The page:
PARIS: The World War II extermination of Jews by Nazi Germany began after the invasion of Poland in 1939 and increased in scale with the creation of death camps.
The Nazis called it the “Final Solution to the Jewish Question” and killed six million Jews – more than a third of the world´s Jewish population at the time.
Starvation, death squads
The first massacres were perpetrated through starvation and mass shootings. In Poland, Jews were imprisoned in ghettos from 1939 to late 1941 where many starved to death or died of disease.
The Nazi government also despatched mobile death squads called Einsatzgruppen which mowed down one million people in what is known as the “Holocaust by bullets”. They were mainly Jews and Soviet prisoners of war in Polish, Baltic and Soviet territories.
Leader of the Nazi paramilitary SS, Heinrich Himmler, and his deputy Reinhard Heydrich established extermination through gas chambers in 1941, a technique that had been tried out in Germany on disabled people.
At the Auschwitz-Birkenau camp near Krakow in southern Poland the Nazis were already experimenting with Zyklon B, a cyanide-based pesticide. They used the chemical for the mass gassing of 600 Soviet prisoners and 250 Poles in September 1941.
“Operation Reinhard” led to the construction of three purpose-built extermination camps with gas chambers in occupied Poland. Once the Belzec, Sobibor and Treblinka death camps were operational in 1942, the Nazis transferred to them inmates of the ghettos. About two million Polish Jews were killed as part of the operation.
‘Final Solution’ intensifies
The intensification and coordination of the “Final Solution” was agreed at a landmark conference of government ministries and top-ranking Nazi and SS officials in the Berlin suburb of Wannsee on January 20, 1942.
The 15 participants at the Wannsee Conference, convened by Heydrich, agreed that 11 million Jews should be moved to death camps in an operation under the exclusive authority of the SS.
Jews from all over Europe were systematically deported from mid-1942 to six death camps: Auschwitz-Birkenau, Belzec, Chelmno, Majdanek, Sobibor and Treblinka.
At Auschwitz – which became the symbol of the Holocaust – more than 1.1 million people were killed, mainly Jews but also Roma. It was also a work camp where German industry, notably the IB Farben chemical producer, used specially selected workers as slaves.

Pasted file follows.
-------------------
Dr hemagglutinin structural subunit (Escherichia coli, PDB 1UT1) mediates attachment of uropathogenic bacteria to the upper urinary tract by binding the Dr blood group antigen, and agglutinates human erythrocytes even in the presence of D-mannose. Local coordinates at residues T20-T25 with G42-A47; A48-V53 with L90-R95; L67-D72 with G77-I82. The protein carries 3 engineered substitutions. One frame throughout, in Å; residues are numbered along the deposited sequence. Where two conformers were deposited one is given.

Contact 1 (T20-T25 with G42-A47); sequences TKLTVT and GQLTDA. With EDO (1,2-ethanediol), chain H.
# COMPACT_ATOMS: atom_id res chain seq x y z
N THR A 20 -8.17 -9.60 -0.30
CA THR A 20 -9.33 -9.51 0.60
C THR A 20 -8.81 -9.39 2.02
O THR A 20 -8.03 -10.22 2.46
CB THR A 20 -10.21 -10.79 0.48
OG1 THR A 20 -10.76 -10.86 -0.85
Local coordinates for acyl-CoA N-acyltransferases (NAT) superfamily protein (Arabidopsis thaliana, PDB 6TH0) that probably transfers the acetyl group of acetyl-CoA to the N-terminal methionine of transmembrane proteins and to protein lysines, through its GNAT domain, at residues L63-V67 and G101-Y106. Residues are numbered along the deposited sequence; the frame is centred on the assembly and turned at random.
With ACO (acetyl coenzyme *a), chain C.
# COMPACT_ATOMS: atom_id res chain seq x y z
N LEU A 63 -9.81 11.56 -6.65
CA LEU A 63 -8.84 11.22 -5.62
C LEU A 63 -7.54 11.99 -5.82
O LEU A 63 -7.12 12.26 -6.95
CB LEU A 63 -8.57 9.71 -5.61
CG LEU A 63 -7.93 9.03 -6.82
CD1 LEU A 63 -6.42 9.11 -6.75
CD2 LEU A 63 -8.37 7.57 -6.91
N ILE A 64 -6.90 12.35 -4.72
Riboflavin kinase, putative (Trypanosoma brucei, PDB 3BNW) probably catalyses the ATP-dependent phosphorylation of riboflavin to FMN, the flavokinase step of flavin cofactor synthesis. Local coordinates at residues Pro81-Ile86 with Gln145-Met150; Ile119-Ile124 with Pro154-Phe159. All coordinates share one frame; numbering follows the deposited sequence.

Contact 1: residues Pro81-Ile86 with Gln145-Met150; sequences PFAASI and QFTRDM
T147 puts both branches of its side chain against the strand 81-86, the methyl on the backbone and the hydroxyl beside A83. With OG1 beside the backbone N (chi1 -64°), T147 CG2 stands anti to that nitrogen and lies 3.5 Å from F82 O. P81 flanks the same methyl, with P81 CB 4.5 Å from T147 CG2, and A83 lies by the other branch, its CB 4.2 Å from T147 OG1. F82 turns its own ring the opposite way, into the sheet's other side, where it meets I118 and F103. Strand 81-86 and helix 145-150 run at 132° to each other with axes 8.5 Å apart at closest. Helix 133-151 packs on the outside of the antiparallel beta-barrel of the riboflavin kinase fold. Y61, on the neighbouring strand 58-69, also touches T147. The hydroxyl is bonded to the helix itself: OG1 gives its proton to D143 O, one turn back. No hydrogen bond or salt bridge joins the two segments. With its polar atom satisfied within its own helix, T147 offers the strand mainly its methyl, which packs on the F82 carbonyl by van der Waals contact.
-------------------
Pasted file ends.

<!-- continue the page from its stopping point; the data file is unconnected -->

How the world discovered the Nazi death camps
Images of what the Allies found when they liberated the first Nazi death camps towards the end of World War II brought the horror of the Holocaust to world attention.
Many of the ghastly pictures were at first held back from the broader public, partly out of concern for those with missing relatives. The concentration and extermination camps were liberated one by one as the Allied armies advanced on Berlin in the final days of the 1939-1945 war.
The first was Majdanek in eastern Poland, which was freed on July 24, 1944 by the advancing Soviet Red Army. But it was only the following year that media coverage was encouraged by the provisional government led by General Charles De Gaulle set up after the liberation of France.
In June 1944, as it became clear that Germany was losing the war, Nazi leader Heinrich Himmler ordered that camps be evacuated before they were reached by Allied troops, and that their prisoners be transferred to other camps.
This mainly concerned camps in the Baltic States that were most exposed to advancing Soviet troops. Officers of the SS paramilitary in charge were ordered to cover up all traces of crimes before fleeing.
The sprawling Auschwitz-Birkenau complex in southern Poland, liberated by the Red Army on January 27, 1945, was gradually dismantled from mid-1944 and its more than 60,000 prisoners evacuated.
When the Soviets arrived, only 7,000 prisoners remained, unable to walk and to follow their comrades on what became known as “Death Marches” to other camps.
Images not widely shared
The discovery of the first camps had little impact on the public at large because the images were not widely shared.
Russian and Polish investigators photographed the camps at Majdanek and Auschwitz, and US army photographers made a documentary on Struthof, the only Nazi concentration camp based in what is now France.
But France in particular did not want them broadcast to avoid alarming people with relatives who were missing after being deported, captured or conscripted.
A turning point came on April 6, 1945 with the discovery of Ohrdruf, an annex of the Buchenwald camp in Germany.
When American forces – accompanied by US war correspondent Meyer Levin and AFP photographer Eric Schwab – entered Ohrdruf, they came across a still-blazing inferno and skeletal prisoners executed with a bullet to the head.
The Supreme Commander of Allied Forces in Europe, Dwight Eisenhower, visited the camp on April 12, describing afterwards “conditions of indescribable horror”.
The Allied leadership decided immediately that all censorship should be lifted so the world could see evidence of the Nazi atrocities. That evening France’s communist daily Ce Soir published on its front page a picture of a mass grave.
Days later Eisenhower said journalists should visit camps “where the evidence of bestiality and cruelty is so overpowering as to leave no doubt in their minds about the normal practices of the Germans”.